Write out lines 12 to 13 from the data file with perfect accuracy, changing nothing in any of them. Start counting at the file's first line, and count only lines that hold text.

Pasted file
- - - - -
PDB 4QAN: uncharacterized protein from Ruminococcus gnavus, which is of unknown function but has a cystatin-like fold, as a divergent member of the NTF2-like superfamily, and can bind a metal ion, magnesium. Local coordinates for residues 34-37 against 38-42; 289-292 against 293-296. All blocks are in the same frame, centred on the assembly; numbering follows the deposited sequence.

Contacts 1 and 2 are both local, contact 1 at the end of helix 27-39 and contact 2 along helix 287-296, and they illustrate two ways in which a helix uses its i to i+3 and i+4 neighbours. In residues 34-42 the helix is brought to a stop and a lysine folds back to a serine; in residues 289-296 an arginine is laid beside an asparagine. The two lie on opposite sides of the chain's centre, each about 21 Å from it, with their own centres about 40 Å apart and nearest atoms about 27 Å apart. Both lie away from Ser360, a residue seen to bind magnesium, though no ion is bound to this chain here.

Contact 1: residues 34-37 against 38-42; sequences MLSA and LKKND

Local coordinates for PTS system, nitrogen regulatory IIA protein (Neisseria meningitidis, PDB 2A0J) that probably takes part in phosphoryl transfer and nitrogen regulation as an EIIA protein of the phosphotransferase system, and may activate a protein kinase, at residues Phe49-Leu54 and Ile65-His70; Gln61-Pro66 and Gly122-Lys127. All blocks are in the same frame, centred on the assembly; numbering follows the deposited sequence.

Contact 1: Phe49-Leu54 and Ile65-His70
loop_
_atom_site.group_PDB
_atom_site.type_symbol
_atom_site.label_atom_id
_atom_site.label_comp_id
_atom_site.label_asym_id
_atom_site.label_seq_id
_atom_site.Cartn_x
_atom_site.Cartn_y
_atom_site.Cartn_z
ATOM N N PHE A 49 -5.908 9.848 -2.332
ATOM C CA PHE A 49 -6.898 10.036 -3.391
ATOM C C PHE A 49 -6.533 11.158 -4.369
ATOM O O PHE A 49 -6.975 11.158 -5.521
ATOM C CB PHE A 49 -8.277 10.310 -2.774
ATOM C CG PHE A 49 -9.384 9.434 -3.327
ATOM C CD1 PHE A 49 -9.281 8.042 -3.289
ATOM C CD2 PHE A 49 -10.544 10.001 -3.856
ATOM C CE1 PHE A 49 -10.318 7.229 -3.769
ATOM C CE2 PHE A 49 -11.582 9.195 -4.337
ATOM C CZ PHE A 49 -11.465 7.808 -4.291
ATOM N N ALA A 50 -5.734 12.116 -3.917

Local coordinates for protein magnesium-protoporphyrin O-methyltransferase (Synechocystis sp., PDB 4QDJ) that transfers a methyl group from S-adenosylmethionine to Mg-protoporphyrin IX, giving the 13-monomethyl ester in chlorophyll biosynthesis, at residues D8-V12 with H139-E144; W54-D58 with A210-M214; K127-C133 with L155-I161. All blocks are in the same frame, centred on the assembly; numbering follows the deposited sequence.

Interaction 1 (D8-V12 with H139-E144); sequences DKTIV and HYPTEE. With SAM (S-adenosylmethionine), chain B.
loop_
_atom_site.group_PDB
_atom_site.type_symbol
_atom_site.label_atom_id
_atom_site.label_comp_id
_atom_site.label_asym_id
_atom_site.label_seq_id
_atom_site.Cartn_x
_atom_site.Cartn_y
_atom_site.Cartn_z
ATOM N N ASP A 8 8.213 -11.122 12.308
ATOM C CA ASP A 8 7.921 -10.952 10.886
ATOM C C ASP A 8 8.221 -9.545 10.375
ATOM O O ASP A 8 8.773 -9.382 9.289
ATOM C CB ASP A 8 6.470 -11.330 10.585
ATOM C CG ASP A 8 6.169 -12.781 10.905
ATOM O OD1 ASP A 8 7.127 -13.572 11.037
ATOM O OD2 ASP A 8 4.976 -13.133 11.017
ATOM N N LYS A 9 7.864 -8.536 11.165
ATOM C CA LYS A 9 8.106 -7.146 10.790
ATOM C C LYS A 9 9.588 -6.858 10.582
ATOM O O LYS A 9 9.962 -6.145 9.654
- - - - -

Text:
_atom_site.label_seq_id
_atom_site.Cartn_x